Other than that glad you enjoyed the post!

  16. There is filler in food so why not websites I guess. A while back I landed on a popular seo site after performing a very competitive Google search. The article ranked 3 at the time and continued holding for weeks. It’s possible that it still does actually. It was barely 200 words. The author also posted a very similar article on their own site that was barley 100 words and it ranked at 5. Not to mention it had over 500 likes, 700 tweets, 100 g+, and 200 linkedin shares. I know if I wrote the same article and posted it on my site I would be lucky to be found for such a competitive keyword/phrase. It must be nice to cook up something in 30 minutes or less and rank so well.

  17. Hi Ileane and Daniel,

    Excellent post here.

    I agree that there must be a certain frequency to publishing a post on a blog, but I don’t think it needs to be daily as some people say. However, it can’t be once a month either. A just balance like once or twice a week is great in my book.

    It’s true also that content alone is not going to do it. How long would you have to wait for your wonderful, exceptional content to attract loyal recurring visitors if you didn’t even try to build relationships. If anyone can do that I’d love to know how!

    Thanks for those great tips, Daniel :)

  18. I made the decision long ago that I would insist on quality content on both of my blogs. It’s clear to me, however, that the filler-content theory gets superior results. I follow approximately 50 blogs, and the ones that turn out tons of content, no matter what the quality, do better in terms of ranking, comment draw, etc.

    My hope is that someday the search engines will learn to recognize quality content. At that point, the electronic tricksters and slop writers will finally be out of business.

  19. It depends what type of website you are running. You are only mentioning sites where you want to have a loyal readership, which, yes, is the case for most websites. But there are also many websites where having a loyal readership is not a chief concern, and all that you are trying to do is sell a product(s). In those cases, content is king, and filler content saves you a whole lot of time!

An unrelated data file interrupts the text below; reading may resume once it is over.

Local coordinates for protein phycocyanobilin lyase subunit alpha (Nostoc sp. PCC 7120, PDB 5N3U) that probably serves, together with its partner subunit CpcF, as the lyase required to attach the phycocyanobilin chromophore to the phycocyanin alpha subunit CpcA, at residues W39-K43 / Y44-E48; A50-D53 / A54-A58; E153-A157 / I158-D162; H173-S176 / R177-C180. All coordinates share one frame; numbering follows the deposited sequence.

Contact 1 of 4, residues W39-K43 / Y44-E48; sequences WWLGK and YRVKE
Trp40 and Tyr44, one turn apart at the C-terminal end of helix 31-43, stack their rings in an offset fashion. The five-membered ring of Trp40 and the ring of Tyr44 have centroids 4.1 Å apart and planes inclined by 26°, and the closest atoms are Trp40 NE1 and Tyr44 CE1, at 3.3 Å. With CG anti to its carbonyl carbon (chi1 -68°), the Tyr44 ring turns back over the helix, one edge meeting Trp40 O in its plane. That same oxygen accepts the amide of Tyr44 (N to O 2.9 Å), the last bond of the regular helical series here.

20. Excellent advice on filler content. You say that the more authoritative your site the less value your posts need and you still have readers. That may be true, but not for long. And it is increasingly difficult to provide unique, quality content that your readers will find value in. That’s where guest blogging sure can help. Thanks.

  21. I have committed myself to one blog post per day, ensuring that it always contains good quality, informative content. If I found that I could not meet that self-imposed requirement I simply would not blog that day. One obvious filler article immediately devalues your work before and after in the eyes of your readers.

  22. Well-written! This is such an informative article. This sure does help a lot of bloggers out there. But I think the “quality” is what the people wants to see, I mean the “content” because it is what the people could automatically see. I really appreciated your insights. Thank for the article!

  23. I think the importance of filler content depends on the type of website you have. E.g. ours is a cartoon blog – we used to get very little organic traffic through Google when we just used to publish the cartoon with very little filler (text) content – I imagine all people with image-rich sites would face a similar issue.